In this example, this skill uses Login with Amazon, so the user sees an Amazon login page within the Alexa app.

Login page displayed in the Alexa app (Login with Amazon in this example)
Login page displayed in the Alexa app (Login with Amazon in this example)
Success message once the user's account has been linked
Success message once the user's account has been linked

User Interacts with the Skill

Users can invoke the skill and make requests normally. If the user's account has been successfully linked, the requests include the access token . The skill uses the token to access information in the other system.

For example, in the following interaction, the Car Fu skill uses the token to get the user's profile, which has payment information and a default "work" location:

User: Alexa, tell Car Fu to get me a ride to work. (The IntentRequest sent to the skill includes a valid access token identifying the user in the Car Fu service. Skill retrieves the user's account details and default location.)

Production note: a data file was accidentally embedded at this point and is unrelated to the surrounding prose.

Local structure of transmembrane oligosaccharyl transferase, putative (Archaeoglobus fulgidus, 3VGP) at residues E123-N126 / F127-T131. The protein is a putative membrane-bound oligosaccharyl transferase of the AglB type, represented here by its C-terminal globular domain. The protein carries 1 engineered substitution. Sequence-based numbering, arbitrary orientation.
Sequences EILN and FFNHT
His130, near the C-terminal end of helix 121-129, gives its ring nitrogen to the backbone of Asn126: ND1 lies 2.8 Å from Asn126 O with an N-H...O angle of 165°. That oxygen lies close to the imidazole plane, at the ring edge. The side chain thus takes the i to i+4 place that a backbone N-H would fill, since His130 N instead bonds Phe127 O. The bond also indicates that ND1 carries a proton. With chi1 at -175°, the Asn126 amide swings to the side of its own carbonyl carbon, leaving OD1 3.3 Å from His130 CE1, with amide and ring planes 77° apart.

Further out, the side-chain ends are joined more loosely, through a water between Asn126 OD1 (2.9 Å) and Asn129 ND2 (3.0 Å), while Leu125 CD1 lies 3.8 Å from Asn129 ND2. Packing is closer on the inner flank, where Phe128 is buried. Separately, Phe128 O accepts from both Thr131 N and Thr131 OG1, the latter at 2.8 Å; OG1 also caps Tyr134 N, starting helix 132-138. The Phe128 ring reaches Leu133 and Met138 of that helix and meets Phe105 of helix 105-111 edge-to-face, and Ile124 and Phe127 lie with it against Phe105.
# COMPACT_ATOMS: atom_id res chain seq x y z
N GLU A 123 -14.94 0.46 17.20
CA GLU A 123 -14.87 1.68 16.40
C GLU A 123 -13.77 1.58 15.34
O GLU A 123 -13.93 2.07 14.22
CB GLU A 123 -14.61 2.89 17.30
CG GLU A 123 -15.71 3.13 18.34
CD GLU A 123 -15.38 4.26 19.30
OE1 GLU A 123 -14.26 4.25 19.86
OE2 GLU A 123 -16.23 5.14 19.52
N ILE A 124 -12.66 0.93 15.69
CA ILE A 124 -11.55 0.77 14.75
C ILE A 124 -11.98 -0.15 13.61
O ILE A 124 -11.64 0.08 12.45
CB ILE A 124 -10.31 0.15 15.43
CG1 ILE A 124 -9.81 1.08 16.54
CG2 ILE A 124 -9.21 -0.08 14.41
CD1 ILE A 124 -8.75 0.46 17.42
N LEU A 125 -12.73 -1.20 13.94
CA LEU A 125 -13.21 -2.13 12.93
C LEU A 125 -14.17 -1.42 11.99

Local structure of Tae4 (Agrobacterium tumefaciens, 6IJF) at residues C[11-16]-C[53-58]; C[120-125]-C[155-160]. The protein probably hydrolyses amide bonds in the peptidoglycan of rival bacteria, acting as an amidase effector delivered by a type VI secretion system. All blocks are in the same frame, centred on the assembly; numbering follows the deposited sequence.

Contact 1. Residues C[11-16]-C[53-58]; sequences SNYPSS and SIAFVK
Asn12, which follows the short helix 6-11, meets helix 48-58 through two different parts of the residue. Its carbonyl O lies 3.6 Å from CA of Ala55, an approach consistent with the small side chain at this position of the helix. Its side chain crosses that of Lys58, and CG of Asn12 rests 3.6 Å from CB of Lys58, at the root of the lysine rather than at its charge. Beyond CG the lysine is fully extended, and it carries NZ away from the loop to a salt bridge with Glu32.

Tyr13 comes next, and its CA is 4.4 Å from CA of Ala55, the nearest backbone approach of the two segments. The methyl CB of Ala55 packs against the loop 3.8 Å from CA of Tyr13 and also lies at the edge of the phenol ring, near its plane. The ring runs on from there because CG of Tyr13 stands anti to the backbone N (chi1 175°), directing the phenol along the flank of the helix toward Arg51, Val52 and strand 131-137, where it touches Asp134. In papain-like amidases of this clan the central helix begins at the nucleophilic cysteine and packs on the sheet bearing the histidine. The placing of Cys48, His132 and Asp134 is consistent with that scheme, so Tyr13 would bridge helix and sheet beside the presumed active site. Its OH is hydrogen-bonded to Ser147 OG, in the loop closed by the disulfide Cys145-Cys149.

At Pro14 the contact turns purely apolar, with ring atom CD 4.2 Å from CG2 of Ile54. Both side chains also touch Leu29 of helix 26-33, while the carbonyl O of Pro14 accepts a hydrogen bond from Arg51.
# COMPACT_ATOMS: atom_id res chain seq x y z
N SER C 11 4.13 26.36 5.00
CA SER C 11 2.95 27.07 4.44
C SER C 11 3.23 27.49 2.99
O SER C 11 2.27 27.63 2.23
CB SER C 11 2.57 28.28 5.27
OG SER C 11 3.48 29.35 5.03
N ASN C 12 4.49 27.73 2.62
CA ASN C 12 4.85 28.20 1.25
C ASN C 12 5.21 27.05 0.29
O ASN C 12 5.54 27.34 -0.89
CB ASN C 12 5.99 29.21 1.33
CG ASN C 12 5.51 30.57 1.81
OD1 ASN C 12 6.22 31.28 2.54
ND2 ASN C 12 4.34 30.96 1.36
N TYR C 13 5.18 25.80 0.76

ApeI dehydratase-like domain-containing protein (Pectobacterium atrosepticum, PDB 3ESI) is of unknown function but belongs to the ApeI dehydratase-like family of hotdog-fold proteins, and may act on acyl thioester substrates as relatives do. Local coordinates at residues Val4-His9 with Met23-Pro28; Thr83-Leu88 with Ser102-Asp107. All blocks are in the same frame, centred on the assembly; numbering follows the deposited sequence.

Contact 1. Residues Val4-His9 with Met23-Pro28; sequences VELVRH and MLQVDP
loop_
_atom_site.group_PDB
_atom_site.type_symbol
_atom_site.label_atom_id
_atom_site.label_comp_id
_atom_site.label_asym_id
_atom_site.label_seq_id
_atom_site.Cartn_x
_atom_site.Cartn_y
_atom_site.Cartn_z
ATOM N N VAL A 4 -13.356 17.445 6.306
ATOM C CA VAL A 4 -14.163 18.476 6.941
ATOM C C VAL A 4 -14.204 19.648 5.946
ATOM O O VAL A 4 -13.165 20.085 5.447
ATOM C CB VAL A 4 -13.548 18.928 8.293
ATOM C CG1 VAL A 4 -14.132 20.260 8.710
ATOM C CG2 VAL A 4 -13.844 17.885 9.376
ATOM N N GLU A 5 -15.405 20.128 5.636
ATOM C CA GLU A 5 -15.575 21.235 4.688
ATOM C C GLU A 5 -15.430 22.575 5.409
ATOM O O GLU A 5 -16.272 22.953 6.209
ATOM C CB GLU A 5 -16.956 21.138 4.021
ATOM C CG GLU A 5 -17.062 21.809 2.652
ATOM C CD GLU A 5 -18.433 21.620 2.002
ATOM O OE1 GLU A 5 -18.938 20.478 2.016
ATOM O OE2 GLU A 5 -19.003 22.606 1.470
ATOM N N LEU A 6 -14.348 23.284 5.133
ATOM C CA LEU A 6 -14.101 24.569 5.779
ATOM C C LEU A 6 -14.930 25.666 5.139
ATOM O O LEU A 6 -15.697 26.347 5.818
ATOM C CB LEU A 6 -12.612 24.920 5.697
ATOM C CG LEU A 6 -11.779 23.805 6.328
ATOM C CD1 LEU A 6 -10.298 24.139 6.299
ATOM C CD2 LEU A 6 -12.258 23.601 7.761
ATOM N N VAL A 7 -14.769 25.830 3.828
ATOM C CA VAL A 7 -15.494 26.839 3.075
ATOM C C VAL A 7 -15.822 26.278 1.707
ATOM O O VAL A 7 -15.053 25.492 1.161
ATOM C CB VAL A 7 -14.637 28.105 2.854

Car Fu: Ordering a ride using your Car Fu account. You wanted to go to your default work location, right?
User: Yes.
Interaction between the user and the skill continues…

If the user's account has not been linked yet, the request does not include the access token. The skill can check for this and return both:

  • Speech text that briefly explains the benefits of linking accounts.
  • A link account card that the user can use to link their account in the Alexa app.

User: Alexa, tell Car Fu to get me a ride to work. (The IntentRequest sent to the skill does not include a valid access token since the user has not yet linked their account. The skill now needs to request this with a link account card.)
Car Fu: Before I can order you rides, you need to log in with your Car Fu account. Please visit the Alexa app to link your Car Fu account. (This response includes the LinkAccountCard that the user can use to initiate the account linking process.)
Skill interaction ends.

Your skill can have requests that do not need personalized data from your system and therefore do not require authentication. For these intents, your skill can send back a normal response and let the user continue interacting with the skill without account linking:

User: Alexa, ask Car Fu what services are available in Dallas.
This sends the CarFuAvailabilityByCity intent. This intent gets public data from the Car Fu service and does not need to access the user's Car Fu account. Therefore, the skill does not check for the presence of the access token, but just delivers the response.